Luke Chueh is turning several things inside out - and doing so with a deliberately understated style that prompts thought in the viewer after (of course) the immediate smile. The notion of change, transformation, or metamorphosis is in this instance given an ironic twist, since it is obvious from the discarded elements in the picture that our ursine friend is not really changing one bit. Chueh might be alluding directly or indirectly here to the traditional matryoshka or babushka dolls of Russia - carved "nesting" figures that separate one after another until a final figure remains. If so, it is a metaphorically rich allusion and one that leads to a myriad number of questions. Are we ever really different after we shed our skins or change our minds? If not, is the process a futile one or one that at least permits us the comforting illusion that a "new" sameness is preferable to a stagnant one? There is neither frown nor smile visible on the fellow's face(s), so the answers (if truly needed) must come from us.
ABOUT Luke Chueh:
Born in Philadelphia, but raised in Fresno, Luke Chueh (pronounced CHU) studied graphic design at California Polytechnic State University, San Luis Obipso where he earned a BS in Art & Design. He was then employed by the Ernie Ball Company, working in-house as designer/illustrator where he created several award winning designs and was featured in the design annuals of Communication Arts and Print Magazine.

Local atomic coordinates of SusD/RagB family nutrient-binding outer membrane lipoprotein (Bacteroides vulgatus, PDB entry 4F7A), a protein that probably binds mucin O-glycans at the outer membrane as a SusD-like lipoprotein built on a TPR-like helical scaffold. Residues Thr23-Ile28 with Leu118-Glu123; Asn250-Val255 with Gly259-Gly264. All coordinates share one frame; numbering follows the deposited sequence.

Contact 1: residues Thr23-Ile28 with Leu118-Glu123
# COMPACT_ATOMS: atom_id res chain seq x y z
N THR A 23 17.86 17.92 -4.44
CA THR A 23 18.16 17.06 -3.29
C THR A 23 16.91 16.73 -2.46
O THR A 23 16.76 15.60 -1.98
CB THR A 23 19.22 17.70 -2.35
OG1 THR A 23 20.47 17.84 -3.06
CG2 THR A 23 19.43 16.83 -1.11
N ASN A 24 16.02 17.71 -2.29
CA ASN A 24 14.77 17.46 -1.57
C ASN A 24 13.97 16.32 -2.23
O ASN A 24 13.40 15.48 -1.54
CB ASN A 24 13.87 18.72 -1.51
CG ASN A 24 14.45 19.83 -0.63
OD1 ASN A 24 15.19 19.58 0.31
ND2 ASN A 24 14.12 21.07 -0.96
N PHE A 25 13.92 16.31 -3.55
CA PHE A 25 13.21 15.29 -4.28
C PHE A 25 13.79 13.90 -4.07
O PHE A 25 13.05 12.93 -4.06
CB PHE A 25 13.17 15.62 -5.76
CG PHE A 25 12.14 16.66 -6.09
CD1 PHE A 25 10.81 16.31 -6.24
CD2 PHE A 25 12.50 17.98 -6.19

In 2003, Chueh moved to Los Angeles to further pursue a career in design. However, a lack of employment opportunities left him resorting to painting as a way to keep busy. From there, he got his start showing in the Los Angeles underground art scene, specifically in the Cannibal Flower art shows. Since then Chueh has quickly worked his way up the ranks of the LA art scene, establishing himself as an artist not to be ignored. Employing minimal color schemes, simple animal characters, and a endless list of ill-fated situations, Chueh stylistically balances cute with brute, walking the fine line between comedy and tragedy.
Chueh's work has been featured in galleries around the world, and some of his paintings have also been reinterpreted into vinyl toys.
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